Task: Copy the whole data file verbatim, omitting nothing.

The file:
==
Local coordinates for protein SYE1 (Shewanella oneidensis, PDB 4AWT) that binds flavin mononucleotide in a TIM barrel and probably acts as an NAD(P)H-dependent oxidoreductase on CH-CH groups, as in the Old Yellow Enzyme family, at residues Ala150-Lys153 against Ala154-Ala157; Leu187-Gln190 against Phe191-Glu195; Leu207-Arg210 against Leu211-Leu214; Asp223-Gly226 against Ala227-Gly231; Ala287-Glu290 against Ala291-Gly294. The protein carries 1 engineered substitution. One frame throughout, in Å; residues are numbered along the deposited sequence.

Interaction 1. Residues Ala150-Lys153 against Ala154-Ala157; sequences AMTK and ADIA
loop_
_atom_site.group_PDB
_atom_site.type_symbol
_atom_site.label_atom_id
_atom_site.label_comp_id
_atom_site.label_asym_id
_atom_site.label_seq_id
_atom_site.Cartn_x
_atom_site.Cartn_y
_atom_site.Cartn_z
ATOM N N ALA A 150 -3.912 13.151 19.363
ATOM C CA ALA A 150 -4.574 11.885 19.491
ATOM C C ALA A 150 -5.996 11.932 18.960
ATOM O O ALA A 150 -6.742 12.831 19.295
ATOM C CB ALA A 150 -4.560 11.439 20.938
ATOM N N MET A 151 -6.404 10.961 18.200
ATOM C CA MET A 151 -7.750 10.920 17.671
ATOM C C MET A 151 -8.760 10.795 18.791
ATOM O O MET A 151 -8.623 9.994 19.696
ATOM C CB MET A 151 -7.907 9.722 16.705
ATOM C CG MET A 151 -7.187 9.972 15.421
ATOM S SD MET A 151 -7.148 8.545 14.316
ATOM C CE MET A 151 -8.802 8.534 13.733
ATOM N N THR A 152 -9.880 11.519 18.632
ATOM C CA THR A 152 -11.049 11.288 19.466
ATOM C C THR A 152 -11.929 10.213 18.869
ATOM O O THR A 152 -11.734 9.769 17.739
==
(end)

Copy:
Local coordinates for protein SYE1 (Shewanella oneidensis, PDB 4AWT) that binds flavin mononucleotide in a TIM barrel and probably acts as an NAD(P)H-dependent oxidoreductase on CH-CH groups, as in the Old Yellow Enzyme family, at residues Ala150-Lys153 against Ala154-Ala157; Leu187-Gln190 against Phe191-Glu195; Leu207-Arg210 against Leu211-Leu214; Asp223-Gly226 against Ala227-Gly231; Ala287-Glu290 against Ala291-Gly294. The protein carries 1 engineered substitution. One frame throughout, in Å; residues are numbered along the deposited sequence.

Interaction 1. Residues Ala150-Lys153 against Ala154-Ala157; sequences AMTK and ADIA
loop_
_atom_site.group_PDB
_atom_site.type_symbol
_atom_site.label_atom_id
_atom_site.label_comp_id
_atom_site.label_asym_id
_atom_site.label_seq_id
_atom_site.Cartn_x
_atom_site.Cartn_y
_atom_site.Cartn_z
ATOM N N ALA A 150 -3.912 13.151 19.363
ATOM C CA ALA A 150 -4.574 11.885 19.491
ATOM C C ALA A 150 -5.996 11.932 18.960
ATOM O O ALA A 150 -6.742 12.831 19.295
ATOM C CB ALA A 150 -4.560 11.439 20.938
ATOM N N MET A 151 -6.404 10.961 18.200
ATOM C CA MET A 151 -7.750 10.920 17.671
ATOM C C MET A 151 -8.760 10.795 18.791
ATOM O O MET A 151 -8.623 9.994 19.696
ATOM C CB MET A 151 -7.907 9.722 16.705
ATOM C CG MET A 151 -7.187 9.972 15.421
ATOM S SD MET A 151 -7.148 8.545 14.316
ATOM C CE MET A 151 -8.802 8.534 13.733
ATOM N N THR A 152 -9.880 11.519 18.632
ATOM C CA THR A 152 -11.049 11.288 19.466
ATOM C C THR A 152 -11.929 10.213 18.869
ATOM O O THR A 152 -11.734 9.769 17.739